How History Has Shaped What Food You Put On Your Thanksgiving Table

Whenever you baste a turkey and open up a can of cranberry sauce on Thanksgiving, you're upholding the great American tradition of absolutely stuffing yourself with food on the beloved holiday. But while many of us are familiar with the history of the day, few know how our favorite foods came to decorate the family dinner table. Yet some of these Thanksgiving treats undertook incredible journies to get to our homes... and our tummies!


Thanksgiving celebrations have taken place in America in some form or another since the 1500s. But some see the 1621 Thanksgiving feast at the Plymouth Plantation as the inspiration for our modern-day equivalent. And the then-governor of the Plymouth colony, William Bradford, noted that they had "a great store of wild turkeys" around the time of the event. So, in this sense, eating turkey is a historically accurate way to celebrate Thanksgiving!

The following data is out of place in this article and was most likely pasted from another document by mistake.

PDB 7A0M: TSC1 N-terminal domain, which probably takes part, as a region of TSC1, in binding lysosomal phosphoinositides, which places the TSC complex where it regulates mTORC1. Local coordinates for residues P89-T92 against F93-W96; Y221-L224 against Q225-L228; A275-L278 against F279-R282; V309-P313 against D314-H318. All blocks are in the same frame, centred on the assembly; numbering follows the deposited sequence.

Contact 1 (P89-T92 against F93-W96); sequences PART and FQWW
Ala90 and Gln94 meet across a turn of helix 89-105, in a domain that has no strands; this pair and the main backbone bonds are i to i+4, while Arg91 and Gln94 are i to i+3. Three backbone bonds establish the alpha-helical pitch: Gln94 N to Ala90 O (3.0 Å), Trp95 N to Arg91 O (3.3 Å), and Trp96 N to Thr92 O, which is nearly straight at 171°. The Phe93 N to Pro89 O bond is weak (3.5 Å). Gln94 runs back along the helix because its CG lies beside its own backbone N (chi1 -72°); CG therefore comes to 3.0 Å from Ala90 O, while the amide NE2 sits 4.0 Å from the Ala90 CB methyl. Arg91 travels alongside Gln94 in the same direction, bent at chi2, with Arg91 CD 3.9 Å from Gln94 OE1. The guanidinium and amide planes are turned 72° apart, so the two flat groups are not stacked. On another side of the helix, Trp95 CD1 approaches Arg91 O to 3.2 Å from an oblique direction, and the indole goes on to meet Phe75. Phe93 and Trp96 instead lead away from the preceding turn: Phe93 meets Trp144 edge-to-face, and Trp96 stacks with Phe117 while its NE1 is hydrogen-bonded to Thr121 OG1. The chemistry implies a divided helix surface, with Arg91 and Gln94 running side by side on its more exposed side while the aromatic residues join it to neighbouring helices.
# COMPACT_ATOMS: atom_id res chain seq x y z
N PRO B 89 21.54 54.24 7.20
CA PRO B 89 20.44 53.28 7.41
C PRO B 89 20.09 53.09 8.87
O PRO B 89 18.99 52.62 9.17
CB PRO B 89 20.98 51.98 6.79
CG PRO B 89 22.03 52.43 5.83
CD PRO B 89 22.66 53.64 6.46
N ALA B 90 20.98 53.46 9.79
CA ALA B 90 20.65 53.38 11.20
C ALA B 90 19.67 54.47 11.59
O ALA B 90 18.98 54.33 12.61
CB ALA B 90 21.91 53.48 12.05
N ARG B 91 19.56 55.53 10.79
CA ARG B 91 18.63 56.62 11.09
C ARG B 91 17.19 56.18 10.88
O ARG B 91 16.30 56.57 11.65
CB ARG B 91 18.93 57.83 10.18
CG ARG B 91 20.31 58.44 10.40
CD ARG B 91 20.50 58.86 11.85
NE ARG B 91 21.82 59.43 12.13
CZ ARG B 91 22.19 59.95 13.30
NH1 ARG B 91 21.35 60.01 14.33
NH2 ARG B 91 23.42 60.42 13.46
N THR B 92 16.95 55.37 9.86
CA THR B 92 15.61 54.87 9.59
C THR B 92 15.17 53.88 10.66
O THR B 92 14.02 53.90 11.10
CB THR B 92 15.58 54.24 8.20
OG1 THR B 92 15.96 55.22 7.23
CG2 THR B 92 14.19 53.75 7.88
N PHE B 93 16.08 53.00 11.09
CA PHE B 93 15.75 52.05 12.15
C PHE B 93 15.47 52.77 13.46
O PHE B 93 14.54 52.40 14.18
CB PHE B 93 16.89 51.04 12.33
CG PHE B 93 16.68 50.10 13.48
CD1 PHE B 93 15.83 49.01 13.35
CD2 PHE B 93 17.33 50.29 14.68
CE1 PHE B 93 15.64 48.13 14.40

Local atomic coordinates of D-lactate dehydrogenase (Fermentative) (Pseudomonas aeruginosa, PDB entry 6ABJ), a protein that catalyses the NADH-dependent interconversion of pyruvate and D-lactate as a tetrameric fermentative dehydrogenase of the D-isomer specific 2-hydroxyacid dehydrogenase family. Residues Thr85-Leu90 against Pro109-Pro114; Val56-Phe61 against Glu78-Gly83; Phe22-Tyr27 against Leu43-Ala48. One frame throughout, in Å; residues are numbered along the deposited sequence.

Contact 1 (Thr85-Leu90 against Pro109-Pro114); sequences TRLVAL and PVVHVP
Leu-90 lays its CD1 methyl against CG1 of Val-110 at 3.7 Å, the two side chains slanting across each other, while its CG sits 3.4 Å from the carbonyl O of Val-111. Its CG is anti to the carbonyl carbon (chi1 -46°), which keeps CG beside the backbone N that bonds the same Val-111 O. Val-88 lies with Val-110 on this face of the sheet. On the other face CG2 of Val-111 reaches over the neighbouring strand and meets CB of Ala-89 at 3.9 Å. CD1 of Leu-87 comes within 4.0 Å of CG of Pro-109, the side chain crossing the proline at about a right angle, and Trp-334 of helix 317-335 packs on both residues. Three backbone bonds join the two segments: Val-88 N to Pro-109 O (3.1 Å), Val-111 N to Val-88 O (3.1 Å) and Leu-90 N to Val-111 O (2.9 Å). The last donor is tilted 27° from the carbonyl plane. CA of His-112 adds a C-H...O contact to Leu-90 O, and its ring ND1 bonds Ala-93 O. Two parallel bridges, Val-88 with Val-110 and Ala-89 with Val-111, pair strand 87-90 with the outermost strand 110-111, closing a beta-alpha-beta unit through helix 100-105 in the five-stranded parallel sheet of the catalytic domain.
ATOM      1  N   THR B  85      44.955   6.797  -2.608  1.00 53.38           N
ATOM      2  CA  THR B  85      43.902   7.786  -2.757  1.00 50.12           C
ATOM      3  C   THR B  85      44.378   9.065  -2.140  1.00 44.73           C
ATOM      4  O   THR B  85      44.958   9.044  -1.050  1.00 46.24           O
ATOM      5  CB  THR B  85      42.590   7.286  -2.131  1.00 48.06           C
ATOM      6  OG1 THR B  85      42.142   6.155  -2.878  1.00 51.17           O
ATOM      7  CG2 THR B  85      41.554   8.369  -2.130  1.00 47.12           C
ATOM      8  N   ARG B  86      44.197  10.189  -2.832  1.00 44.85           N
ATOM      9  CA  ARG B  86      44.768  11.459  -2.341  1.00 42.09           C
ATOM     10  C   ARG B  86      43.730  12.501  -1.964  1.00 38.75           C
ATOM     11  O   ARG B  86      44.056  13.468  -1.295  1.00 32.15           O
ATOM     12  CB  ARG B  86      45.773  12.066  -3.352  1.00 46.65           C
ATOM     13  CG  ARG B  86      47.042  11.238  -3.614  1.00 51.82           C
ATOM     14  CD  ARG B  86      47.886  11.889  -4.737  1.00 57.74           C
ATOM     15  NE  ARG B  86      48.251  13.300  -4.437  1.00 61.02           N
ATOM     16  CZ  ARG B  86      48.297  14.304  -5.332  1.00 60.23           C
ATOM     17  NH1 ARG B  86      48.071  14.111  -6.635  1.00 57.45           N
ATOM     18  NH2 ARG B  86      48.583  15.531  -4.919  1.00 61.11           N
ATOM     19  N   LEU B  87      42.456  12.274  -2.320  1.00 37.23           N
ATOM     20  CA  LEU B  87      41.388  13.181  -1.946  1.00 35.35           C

Mashed potatoes

Sarah Josepha Hale was the editor of Godey’s Ladies Book — and she used her power wisely. She sent "impassioned letters" to President Millard Fillmore, President Franklin Pierce, President James C. Buchanon, and President Abraham Lincoln imploring them to make Thanksgiving a thing. Hale also pushed recipes for dishes that would later become Thanksgiving staples. So when her campaigning finally saw dividends, her recipes for mashed potatoes shot to the top of the list of things we wanted on our Thanksgiving tables.


The Pilgrims didn't open cans of Ocean Spray cranberries to go with their meals. Yet cranberry sauce does have a uniquely American origin. "The Algonquin, Chippewa, and Cree, among others, gathered wild cranberries where they could find them," reported National Geographic. "Cranberries were used for everything from cooking to dyes for textiles to medicines." The British brought over the ability to sweeten the berries in the 1600s. Then, during the Civil War, General Ulysses S. Grant asked that all his soldiers be provided with cranberries on Thanksgiving. They've stuck around ever since.

Sweet potatoes

Sweet potatoes have been a crop in America for hundreds of years — and recipes for them have popped up since 1796. But candied yams — those marshmallow-topped sweet spuds — are one of the most famous Thanksgiving dishes, too. Though it wasn’t necessarily meant to be that way! In 1917 the marketing team for Angelus Marshmallows devised the dish to help sell more 'mallows!